The flight took place from RAAF Laverton early in the afternoon, with 2/8 at about 2,500 and light wind providing close to optimal conditions for a mixed aerobatic and circuits session. After strapping in and shutting the canopy, Frank started the aircraft, carried out the required checks and radio calls and taxied to the holding point for R/W 23, prior to taxi the seats were armed by removing the master arm T pin, which each crewmember stows in a receptacle on the canopy frame. I was given a brief on the ejection procedure in the event of an engine failure during takeoff, after which we lined up and I was given the aircraft for takeoff. PCL to 40 psi torque, the aircraft accelerated very rapidly, at which point I was told to advance the PCL through the gate to max power. I was late with my bootful of right rudder, drifted off the centreline but subsequently corrected and rotated the aircraft gently at 80 KIAS. At climb attitude the aircraft accelerated very quickly to 130 KIAS, with gear up I climbed out tracking over Werribee to R314C/D310 over the peninsula to the South. The aircraft climbs very rapidly and requires very little stick force to maintain proper attitude, little pitch trim was required but considerable rudder trim was needed with any change in PCL setting. We levelled off at 6,000 ft and very shortly arrived over our objective.

My initial impression was very favourable, as the aircraft has very light and responsive controls yet is very stable and feels very predictable. Rolling out of turns, it has no detectable undershoot or overshoot, this perception was further reinforced throughout the flight. We commenced the handling demonstration with a power off stall. PCL to idle and increasing backstick, the aircraft feels very stable until just prior to the onset of the stall, where the effectiveness of the controls begins to suffer. The stall occurs clean at 75 KIAS and is evident from slight buffet. Stall recovery is conventional, with sufficient forward stick to unstall the wing while the PCL is advanced to full power. Beware those late with rudder, when the PT-6 bites, it bites, the acceleration is very rapid and again generous right pedal is required until the rudder is trimmed. The rudder trim on the PCL is well located and comfortable to use, although my opinion is that gearing it a bit faster wouldn't hurt.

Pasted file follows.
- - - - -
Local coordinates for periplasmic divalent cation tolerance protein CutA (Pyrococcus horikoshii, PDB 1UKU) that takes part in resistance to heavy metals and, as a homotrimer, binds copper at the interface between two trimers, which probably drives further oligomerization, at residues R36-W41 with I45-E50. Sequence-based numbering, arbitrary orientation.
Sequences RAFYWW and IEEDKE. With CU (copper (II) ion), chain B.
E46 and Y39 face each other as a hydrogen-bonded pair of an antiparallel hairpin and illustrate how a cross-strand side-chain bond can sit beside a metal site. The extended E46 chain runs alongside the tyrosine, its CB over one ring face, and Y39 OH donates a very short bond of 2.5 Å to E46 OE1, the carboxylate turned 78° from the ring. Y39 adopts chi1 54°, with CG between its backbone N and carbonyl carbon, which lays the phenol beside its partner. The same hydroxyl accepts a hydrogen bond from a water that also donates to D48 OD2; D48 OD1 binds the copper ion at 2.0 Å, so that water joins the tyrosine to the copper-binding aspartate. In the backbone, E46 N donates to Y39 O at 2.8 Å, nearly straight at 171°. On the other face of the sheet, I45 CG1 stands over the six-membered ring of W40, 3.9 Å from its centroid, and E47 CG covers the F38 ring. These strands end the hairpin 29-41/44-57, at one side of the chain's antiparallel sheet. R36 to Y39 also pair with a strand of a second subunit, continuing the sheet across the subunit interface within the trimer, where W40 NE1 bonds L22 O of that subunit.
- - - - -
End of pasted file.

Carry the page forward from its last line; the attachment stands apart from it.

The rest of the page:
The next step involved basic aerobatic manoeuvres and steep turns. Basic manoeuvres are entered at 200 kt level, combination manoeuvres require a slightly higher entry speed of 250 kt. The aileron roll is very easy, the aircraft attaining its full roll rate very quickly with very little stick force required and no alternating rudder input. The nose sits on the horizon and recovery to level flight is achieved cleanly with no perceptible undershoot or overshoot. The low moment of inertia in the roll axis and effective aileron yield a very high instantaneous roll rate, with the high sustained rate and superb control damping providing for a neat and fast roll with very little practice.

The loop is also flown very easily, with very slight stick force required to maintain 4.0 G in the first phase of the manoeuvre. Directional control through the pullup and over the top is excellent with very little aileron required to maintain wings level, throughout the manoeuvre the aircraft feels stable and smooth. The pitch response throughout is sufficiently sensitive to provide for a very precise manoeuvre with a minimum of stick force.

Similarly, the stall turn benefits from the superb handling of the aircraft, with slight forward stick and generous aileron over the top, the aircraft is well behaved through the central phase of the manoeuvre and requires little opposite rudder to arrest the yaw rate into the nose down attitude. The nose down attitude is held shortly for the engine to stabilise, while it belches blue smoke from its exhausts, and recovery from the dive is easy and smooth.

The PC-9 is a superb aerobatic platform and will perform well with far less effort than is required to cleanly manoeuvre typical GA aerobatic trainers. The responsiveness and excellent control damping allow precise control of the aircraft with little control force and the superb visibility provides for easy orientation throughout the manoeuvre. There is no excuse for poor aerobatic flying in the PC-9.

The PC-9 enters a steep turn smoothly and again only slight back stick is required to hold the nose rock steady on the horizon, while maintaining a constant turn rate, again recovery is smooth with no observable overshoot or undershoot.

At this point in the flight I found that the G-suit was getting the better of me, being accustomed to 3.5-4 G without a suit I found that getting crushed at 1.5 G or so and thereafter made me very uncomfortable. Bonedomes, G-suits, overalls and Mae Wests (correctly the Secumar life preserving vest) take some getting used to (a note of warning to those GA pilots seeking a fast jet career !). Disconnecting the G-suit made a real difference, so I continued on with some turns before returning to Laverton for circuits.

The PC-9 is a sheer pleasure to fly, be it aerobatics or simply general handling . The controls are light, responsive and perfectly damped, but retain a measure of the firmness which is preferred in military trainers. Even beginners will find that the aircraft inspires confidence very quickly and always feels very predictable and stable.